The 2020 GEM Report on inclusion and education will cover each of these factors in turn, identifying factors contributing to full inclusion, or exclusion, of learners, and helping balance the books for all. But the central role of teachers for accommodating students of all abilities and backgrounds is clear – and had also emerged in the context of our 2019 report, Building Bridges, not Walls, which focused on migration and displacement.

We learnt in our research last year that socio-economic, ethnic, cultural diversity is on the rise along with the diversity of needs of potential learners.  The 2018 OECD Teaching and Learning International Survey (TALIS) has recently  showed us that the percentage of teachers teaching in classes with more than 10% of students whose first language is different from the language of instruction ranged from 2% in Japan and Hungary to 50% in the United Arab Emirates, 58% in Singapore and 62% in South Africa. 

But not many teachers are trained to deal with such diversity. In OECD countries, on average, a little more than one-third of teachers (35%) reported that their formal teacher education or training covered teaching in multicultural and multilingual settings.  This varies from over 70% of more teachers receiving such training in the United States, Singapore and New Zealand for example to less than 25% receiving such training in France, Slovenia, Hungary and the Czech Republic. Even when they are trained, only just over one-fourth felt well or very well prepared to teach in such settings.

A review of initial and continuing teacher education for diversity content across 49 countries found that just over 30% of the programmes were government-supervised, offered or funded. The other programmes were provided by universities, teachers’ unions, and non-government and private organizations. About 63% of the government programmes, but hardly any of the others, were mandatory. Moreover, programmes emphasized general knowledge over practical pedagogy. Only one out of five programmes prepared teachers to anticipate and resolve intercultural conflicts or be familiar with psychological treatment and referral options for students in need, which our recent paper showed was so urgently needed by many.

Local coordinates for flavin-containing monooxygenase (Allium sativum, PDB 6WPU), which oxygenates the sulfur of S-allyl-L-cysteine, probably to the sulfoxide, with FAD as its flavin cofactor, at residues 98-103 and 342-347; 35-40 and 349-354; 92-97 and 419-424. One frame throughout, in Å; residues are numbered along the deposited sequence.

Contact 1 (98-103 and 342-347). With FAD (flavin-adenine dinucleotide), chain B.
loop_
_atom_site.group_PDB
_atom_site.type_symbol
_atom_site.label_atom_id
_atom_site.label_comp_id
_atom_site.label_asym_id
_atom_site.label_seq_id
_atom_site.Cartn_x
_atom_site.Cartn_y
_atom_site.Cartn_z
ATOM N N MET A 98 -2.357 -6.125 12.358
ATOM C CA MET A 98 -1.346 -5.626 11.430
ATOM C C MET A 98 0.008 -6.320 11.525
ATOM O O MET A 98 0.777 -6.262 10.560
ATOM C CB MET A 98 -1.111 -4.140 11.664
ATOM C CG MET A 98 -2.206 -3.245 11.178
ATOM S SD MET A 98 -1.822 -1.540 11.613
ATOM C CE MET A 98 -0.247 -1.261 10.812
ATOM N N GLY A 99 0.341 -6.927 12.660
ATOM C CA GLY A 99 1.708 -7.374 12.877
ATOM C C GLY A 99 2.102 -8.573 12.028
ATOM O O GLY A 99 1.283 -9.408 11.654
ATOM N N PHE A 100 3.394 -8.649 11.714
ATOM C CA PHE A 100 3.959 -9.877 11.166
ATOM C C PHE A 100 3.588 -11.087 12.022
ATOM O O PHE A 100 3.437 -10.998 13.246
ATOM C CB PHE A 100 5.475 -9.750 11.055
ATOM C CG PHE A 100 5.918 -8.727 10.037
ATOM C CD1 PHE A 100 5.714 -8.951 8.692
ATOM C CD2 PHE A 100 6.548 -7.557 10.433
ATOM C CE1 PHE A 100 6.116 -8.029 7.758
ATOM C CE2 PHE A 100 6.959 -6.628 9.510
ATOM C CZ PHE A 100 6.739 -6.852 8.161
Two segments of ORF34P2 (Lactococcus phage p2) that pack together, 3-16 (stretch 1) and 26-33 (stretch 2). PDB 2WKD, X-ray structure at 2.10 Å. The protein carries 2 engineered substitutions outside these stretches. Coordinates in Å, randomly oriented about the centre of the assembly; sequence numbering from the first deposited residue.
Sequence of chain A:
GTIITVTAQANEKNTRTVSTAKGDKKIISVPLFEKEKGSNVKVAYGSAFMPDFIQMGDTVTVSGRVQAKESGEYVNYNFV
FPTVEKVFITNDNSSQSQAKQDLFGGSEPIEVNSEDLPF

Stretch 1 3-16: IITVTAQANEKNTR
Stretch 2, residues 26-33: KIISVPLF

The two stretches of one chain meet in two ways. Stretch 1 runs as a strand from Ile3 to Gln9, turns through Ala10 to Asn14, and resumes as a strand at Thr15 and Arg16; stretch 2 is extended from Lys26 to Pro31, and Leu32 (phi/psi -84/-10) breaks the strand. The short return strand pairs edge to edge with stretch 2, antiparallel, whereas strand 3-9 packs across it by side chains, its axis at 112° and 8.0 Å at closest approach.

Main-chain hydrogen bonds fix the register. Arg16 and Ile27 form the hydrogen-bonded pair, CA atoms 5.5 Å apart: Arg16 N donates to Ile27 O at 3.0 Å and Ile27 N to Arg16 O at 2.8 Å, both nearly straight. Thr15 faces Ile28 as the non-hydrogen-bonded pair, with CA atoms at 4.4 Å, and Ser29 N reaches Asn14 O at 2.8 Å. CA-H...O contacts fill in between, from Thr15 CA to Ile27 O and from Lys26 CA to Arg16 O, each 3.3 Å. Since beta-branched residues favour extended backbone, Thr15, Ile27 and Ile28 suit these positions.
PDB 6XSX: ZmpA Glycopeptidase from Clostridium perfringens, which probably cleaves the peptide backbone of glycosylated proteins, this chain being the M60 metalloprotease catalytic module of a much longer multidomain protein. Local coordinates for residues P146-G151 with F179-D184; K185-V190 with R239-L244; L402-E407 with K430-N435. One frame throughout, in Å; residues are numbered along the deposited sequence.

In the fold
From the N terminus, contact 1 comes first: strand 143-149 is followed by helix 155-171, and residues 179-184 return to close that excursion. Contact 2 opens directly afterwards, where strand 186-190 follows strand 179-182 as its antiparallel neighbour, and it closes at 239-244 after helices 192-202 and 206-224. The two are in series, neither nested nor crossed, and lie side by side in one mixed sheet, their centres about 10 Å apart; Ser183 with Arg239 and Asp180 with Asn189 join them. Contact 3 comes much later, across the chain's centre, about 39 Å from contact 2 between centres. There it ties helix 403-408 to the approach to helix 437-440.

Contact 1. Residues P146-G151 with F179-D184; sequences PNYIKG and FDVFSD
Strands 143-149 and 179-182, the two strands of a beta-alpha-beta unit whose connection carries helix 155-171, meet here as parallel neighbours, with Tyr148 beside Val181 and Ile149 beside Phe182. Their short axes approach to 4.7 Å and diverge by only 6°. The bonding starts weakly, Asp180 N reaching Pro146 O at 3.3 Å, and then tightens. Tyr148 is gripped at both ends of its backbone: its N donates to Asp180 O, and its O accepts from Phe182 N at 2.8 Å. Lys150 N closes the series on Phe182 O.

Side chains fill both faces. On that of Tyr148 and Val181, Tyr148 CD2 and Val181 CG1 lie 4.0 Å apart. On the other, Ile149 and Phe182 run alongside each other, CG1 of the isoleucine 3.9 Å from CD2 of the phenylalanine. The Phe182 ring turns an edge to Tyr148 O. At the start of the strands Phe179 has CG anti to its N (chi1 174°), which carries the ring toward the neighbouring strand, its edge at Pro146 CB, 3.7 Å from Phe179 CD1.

If teachers do not have training, they will not have the skills needed to re-orientate their pedagogy from teacher-centred to student-centred approaches. This requires programmes to be flexible; the intensity, content and timetables should suit individual needs and contexts. For example, among the skills identified as necessary for teachers of migrants is the ability to use materials that capture the daily challenges migrants encounter and the ability to teach oral language skills to low-literate adults. Teachers also need to be aware of how first-language competence affects literacy development in a second language. 

Alongside the skills that teachers may or may not have, the tone of teaching is almost as important. This is why school leaders’ and teachers’ motivation for and commitment to inclusive education are essential and should not be taken for granted, even in systems where teacher training for inclusion exists. There is no way that inclusionin education can be realized without teachers with inclusive attitudes, values and practices; without teachers committed to be the fuel for change and the advocates for a paradigm shift.

Ensuring the most vulnerable attend and complete school is only the first step towards inclusion. The main challenge in fully including them is to offer an education of high quality that ensures the prevention of prejudices, stereotypes and discrimination. However, a shift to an inclusive education system has considerable implications. It requires a strategy that covers a large range of interventions from curricula and pedagogic approaches to textbooks and, especially, teacher preparation and support. We look forward to exploring this in more depth over the course of the coming year in the development of the 2020 GEM Report, and count on teachers and their representative organisations’ support to relay its messages at its launch in March next year.


Anna Cristina D'Addio is a Senior Policy Analyst in the GEM Report team at UNESCO since March 2017. Prior to this position, Anna worked at the OECD on a comprehensive list of issues ranging from financial education and literacy, inequality, poverty, the intergenerational transmission of education, ageing, social protection, the life course approach to social policy. Before joining the OECD Anna was a research professor in micro-econometrics applied to labour market/education issues.